Lawmakers consider legislation to modernize and reform the Endangered Species Act

Farmers and ranchers across the country often face a balancing act of productivity and endangered species management.

Senate lawmakers consider a set of amendments to the Endangered Species Act to modernize and reform the legislation. One would prevent a federal court from overturning a delisting decision during a five year review period.

Senator John Barrasso states, “Under my legislation a recovered species is still protected during that five year post-delisting monitoring period. They’re still protected by state regulations and a state management plan and by the Secretary’s authority to relist the species if its condition deteriorates.”

The Senator says that other provisions of his bill have more support from stakeholders and environmental protection groups.

“They include the parts of the bill that reauthorize the Endangered Species Act for the first time in almost 30 years, substantially increasing the funding authorization and focusing money on recovery of species, elevating the roll of states in implementing the act, ensuring nongovernmental stakeholders have a clearer voice in recovery and in implementing planning.”

Since the ESA was signed into law, fewer than three percent of species have been delisted, a sign of failure according to Sen. Barrasso. He thinks shifting authority to the state would help, but Democrat Tom Carper of Delaware disagrees.

“For one it attempts to shift the responsibility for recovery and species management decisions to states without providing additional funding for states to fulfill those expanded roles. This is particularly troubling... because species typically only require Endangered Species Act protection when state management has failed,” Carper notes.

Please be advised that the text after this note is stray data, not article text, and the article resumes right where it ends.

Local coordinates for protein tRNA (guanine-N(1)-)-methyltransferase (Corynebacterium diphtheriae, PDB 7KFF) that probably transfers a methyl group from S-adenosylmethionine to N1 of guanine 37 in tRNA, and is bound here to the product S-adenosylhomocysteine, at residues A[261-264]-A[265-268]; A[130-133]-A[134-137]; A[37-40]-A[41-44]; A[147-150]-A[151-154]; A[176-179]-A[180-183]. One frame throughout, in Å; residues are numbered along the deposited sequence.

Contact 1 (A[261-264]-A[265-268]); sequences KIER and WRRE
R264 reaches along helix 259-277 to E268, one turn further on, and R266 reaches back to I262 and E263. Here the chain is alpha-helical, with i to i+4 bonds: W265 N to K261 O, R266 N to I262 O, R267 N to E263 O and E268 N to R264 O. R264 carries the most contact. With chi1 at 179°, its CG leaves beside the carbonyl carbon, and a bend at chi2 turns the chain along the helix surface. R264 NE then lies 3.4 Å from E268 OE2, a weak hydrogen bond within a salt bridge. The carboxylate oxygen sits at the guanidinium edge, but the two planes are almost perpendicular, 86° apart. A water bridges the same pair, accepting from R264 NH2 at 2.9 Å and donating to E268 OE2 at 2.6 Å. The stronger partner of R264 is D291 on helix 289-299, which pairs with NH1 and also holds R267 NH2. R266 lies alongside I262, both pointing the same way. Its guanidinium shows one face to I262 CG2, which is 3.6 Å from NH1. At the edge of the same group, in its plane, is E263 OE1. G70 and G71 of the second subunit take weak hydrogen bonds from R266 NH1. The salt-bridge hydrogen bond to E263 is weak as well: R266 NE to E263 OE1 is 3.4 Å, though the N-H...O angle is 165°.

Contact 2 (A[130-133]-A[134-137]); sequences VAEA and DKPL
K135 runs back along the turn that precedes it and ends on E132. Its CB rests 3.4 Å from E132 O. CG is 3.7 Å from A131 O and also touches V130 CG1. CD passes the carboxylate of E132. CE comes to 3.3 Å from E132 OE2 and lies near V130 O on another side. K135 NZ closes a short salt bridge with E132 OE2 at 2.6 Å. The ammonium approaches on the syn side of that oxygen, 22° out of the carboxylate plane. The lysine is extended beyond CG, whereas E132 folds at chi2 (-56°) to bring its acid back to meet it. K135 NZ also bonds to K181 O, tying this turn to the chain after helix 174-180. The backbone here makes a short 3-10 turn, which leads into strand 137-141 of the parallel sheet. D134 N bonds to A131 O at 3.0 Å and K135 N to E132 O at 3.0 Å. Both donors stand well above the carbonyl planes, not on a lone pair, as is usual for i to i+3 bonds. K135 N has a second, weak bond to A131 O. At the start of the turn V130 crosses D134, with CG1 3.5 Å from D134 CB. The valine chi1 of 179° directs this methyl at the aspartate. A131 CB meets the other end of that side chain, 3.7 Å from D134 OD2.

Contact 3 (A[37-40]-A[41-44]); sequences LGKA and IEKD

Wyoming Governor Mark Gordon told lawmakers that states are more efficient managers: “State involvement, state sciences is often the best, it’s certainly the most ground truth, it’s certainly most current, and with informed decisions and that estate connection and the ability for states to be involved, private land owners to be involved is absolutely essential for the success...”

Florida rancher Lisa Priddy also supports the proposal to allow states to lead recovery teams.

According to Priddy, “Allowing states to demonstrate that leadership recognizes their broad capacity to manage and provide certainty to ranchers like me who have invested in conservation activities. Further, states work with ranchers and other groups to engage in voluntary conservation efforts even outside the ESA context. These voluntary efforts provide predictability for ranchers, land manager, and regulatory authorities alike and are often the basis for longstanding partnerships.”

Priddy is a former Florida Fish and Wildlife Commissioner and says that she has seen firsthand how federal regulations can impact conservation on the state level.

President Trump updates the Endangered Species Act.

Modernizing the Endangered Species Act.